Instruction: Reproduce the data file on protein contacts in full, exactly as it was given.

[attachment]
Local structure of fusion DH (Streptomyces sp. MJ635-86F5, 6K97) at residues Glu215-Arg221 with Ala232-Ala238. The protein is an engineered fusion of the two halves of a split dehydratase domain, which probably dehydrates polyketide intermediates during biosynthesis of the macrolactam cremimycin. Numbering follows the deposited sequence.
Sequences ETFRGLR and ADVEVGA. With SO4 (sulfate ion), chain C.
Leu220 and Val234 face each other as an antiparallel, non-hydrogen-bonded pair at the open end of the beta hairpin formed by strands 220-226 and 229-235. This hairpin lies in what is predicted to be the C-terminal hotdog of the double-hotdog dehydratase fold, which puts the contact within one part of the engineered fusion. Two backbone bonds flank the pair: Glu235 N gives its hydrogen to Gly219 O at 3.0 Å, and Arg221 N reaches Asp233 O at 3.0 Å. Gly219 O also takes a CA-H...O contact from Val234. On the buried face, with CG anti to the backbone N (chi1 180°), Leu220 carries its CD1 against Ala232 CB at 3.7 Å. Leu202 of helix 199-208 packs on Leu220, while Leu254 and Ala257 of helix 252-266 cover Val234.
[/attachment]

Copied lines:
Local structure of fusion DH (Streptomyces sp. MJ635-86F5, 6K97) at residues Glu215-Arg221 with Ala232-Ala238. The protein is an engineered fusion of the two halves of a split dehydratase domain, which probably dehydrates polyketide intermediates during biosynthesis of the macrolactam cremimycin. Numbering follows the deposited sequence.
Sequences ETFRGLR and ADVEVGA. With SO4 (sulfate ion), chain C.
Leu220 and Val234 face each other as an antiparallel, non-hydrogen-bonded pair at the open end of the beta hairpin formed by strands 220-226 and 229-235. This hairpin lies in what is predicted to be the C-terminal hotdog of the double-hotdog dehydratase fold, which puts the contact within one part of the engineered fusion. Two backbone bonds flank the pair: Glu235 N gives its hydrogen to Gly219 O at 3.0 Å, and Arg221 N reaches Asp233 O at 3.0 Å. Gly219 O also takes a CA-H...O contact from Val234. On the buried face, with CG anti to the backbone N (chi1 180°), Leu220 carries its CD1 against Ala232 CB at 3.7 Å. Leu202 of helix 199-208 packs on Leu220, while Leu254 and Ala257 of helix 252-266 cover Val234.